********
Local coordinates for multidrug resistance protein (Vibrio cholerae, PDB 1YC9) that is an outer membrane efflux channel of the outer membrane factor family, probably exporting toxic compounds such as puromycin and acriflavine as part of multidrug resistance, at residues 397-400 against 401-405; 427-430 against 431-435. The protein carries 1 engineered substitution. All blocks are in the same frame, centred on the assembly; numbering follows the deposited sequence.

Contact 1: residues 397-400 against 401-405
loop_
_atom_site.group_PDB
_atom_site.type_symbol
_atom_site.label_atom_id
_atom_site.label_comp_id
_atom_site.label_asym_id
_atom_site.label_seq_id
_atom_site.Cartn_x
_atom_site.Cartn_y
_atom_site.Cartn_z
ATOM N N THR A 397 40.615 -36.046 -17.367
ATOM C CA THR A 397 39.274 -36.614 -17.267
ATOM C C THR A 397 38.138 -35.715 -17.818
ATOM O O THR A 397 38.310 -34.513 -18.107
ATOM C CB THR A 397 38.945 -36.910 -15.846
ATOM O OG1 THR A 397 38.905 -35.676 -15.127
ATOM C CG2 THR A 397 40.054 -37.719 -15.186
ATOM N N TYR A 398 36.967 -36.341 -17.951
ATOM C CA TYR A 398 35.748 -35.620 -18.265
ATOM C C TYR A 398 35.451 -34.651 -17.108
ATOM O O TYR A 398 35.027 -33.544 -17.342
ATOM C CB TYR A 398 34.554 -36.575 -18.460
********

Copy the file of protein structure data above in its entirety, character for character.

Local coordinates for multidrug resistance protein (Vibrio cholerae, PDB 1YC9) that is an outer membrane efflux channel of the outer membrane factor family, probably exporting toxic compounds such as puromycin and acriflavine as part of multidrug resistance, at residues 397-400 against 401-405; 427-430 against 431-435. The protein carries 1 engineered substitution. All blocks are in the same frame, centred on the assembly; numbering follows the deposited sequence.

Contact 1: residues 397-400 against 401-405
loop_
_atom_site.group_PDB
_atom_site.type_symbol
_atom_site.label_atom_id
_atom_site.label_comp_id
_atom_site.label_asym_id
_atom_site.label_seq_id
_atom_site.Cartn_x
_atom_site.Cartn_y
_atom_site.Cartn_z
ATOM N N THR A 397 40.615 -36.046 -17.367
ATOM C CA THR A 397 39.274 -36.614 -17.267
ATOM C C THR A 397 38.138 -35.715 -17.818
ATOM O O THR A 397 38.310 -34.513 -18.107
ATOM C CB THR A 397 38.945 -36.910 -15.846
ATOM O OG1 THR A 397 38.905 -35.676 -15.127
ATOM C CG2 THR A 397 40.054 -37.719 -15.186
ATOM N N TYR A 398 36.967 -36.341 -17.951
ATOM C CA TYR A 398 35.748 -35.620 -18.265
ATOM C C TYR A 398 35.451 -34.651 -17.108
ATOM O O TYR A 398 35.027 -33.544 -17.342
ATOM C CB TYR A 398 34.554 -36.575 -18.460